I resisted Instagram for a long time, preferring the unpredictability of real, expired disposable cameras. Eventually, I broke down--and it’s gotten too forget all that was lost in the process. My photos are predictable, lacking the light leaks and plasticized blur of a crappy analog camera. There’s no longer anything unique about what I photograph than what I actually photograph.
Given all that, I’m not exactly sure how to take InstaCRT. It’s a $2 iPhone app that adds a retro look to your photos. But unlike Instagram’s faux analog filters, this alteration occurs in the real world. When you take a photo in InstaCRT, you send it halfway across the globe to a tiny, 1” CRT screen somewhere in Sweden. A DSLR snags a photo of the screen and sends it back to you.
InstaCRT is built on 80s electronics that might blow up and make the app useless.
Am I being parodied or enabled? I’m not really sure. But in chatting to one of InstaCRT’s creators, Martin Ström, he doesn’t seem so worried about interpretation. He admits that the idea is “a tiny bit silly, and quite amazing at the same time. A trip around the world in 25 seconds, really.” The project began with “the fascination of old school technology,” Ström tells Co.Design. “We don’t idealise the past, but we’re all very curious to see what happens when you mix old and new stuff. The growing irritation of the digital faux filters out there was obviously also a source of inspiration.”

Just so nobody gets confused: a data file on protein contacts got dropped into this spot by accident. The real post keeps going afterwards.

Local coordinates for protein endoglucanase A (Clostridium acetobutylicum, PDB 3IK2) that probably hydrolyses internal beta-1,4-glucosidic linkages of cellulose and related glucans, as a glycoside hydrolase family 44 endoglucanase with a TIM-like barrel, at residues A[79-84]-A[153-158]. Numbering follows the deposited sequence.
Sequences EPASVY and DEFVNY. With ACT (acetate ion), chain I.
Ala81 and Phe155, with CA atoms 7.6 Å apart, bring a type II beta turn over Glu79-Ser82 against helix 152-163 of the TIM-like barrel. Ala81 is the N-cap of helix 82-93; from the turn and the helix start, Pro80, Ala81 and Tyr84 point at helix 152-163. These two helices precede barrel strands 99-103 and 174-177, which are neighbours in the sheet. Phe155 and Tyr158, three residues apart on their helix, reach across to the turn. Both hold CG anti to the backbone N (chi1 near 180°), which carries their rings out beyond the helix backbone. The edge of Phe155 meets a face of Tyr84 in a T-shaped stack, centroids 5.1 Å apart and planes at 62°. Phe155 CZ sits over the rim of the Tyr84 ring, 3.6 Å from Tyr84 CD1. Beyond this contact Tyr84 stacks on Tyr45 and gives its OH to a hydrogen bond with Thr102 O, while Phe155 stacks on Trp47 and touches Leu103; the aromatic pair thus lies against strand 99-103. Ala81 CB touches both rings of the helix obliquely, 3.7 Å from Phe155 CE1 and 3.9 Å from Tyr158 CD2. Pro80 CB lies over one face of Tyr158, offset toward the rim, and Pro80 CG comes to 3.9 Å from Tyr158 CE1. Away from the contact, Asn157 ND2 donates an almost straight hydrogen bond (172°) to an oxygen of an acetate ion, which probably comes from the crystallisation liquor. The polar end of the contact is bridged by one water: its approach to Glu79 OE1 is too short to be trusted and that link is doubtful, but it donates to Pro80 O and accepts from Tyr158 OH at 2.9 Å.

So Ström and friends built InstaCRT as a hack, a sort of proof of ridiculous concept. After operating their retro, networked camera rig for several months, their “app” seemed stable enough to release to the masses, but their site still offers the earnest disclaimer: “The concept of InstaCRT is built on 80s electronics that might blow up and make the app useless. We don’t have any spare parts laying around which means there’s no guarantee the app will work.”
Some of InstaCRT’s reviews in the App Store complain of long wait times, and that’s almost to be expected. Their process for each photo takes about 20 seconds. They have one camera and one CRT. If ten people request a photo at the same time, the wait will be a few minutes. If one hundred people request a photo at the same time…well! (That said, I got my test photo back in 20 seconds this morning.) And already, I’m planning at least a week long binge of inserting InstaCRT photos into my Instagram feed--something I’m already a bit self-conscious to admit, but geekily unable to resist.
Ström isn’t so surprised. “In the end we all want something real,” he writes. “‘No filter’ is already a response to the digital faux filters. The real world filter, InstaCRT, is a natural next step.”
Whereas Instagram made the everyday person appreciate toy camera photography, InstaCRT has me captivated by the digital. For the first time in a long time, I considered the fact that a photo I’d taken on my camera had been sent thousands of miles to a server somewhere to be handled by a robotic queue. I burst in the bedroom to show my wife “this was photographed on a monitor in Sweden! With a camera!” For a moment, it’s hard to believe that this same idea is happening with everything I do online every day. But, you know, there aren’t a million tiny CRTs at Google tracking my every move…or are there?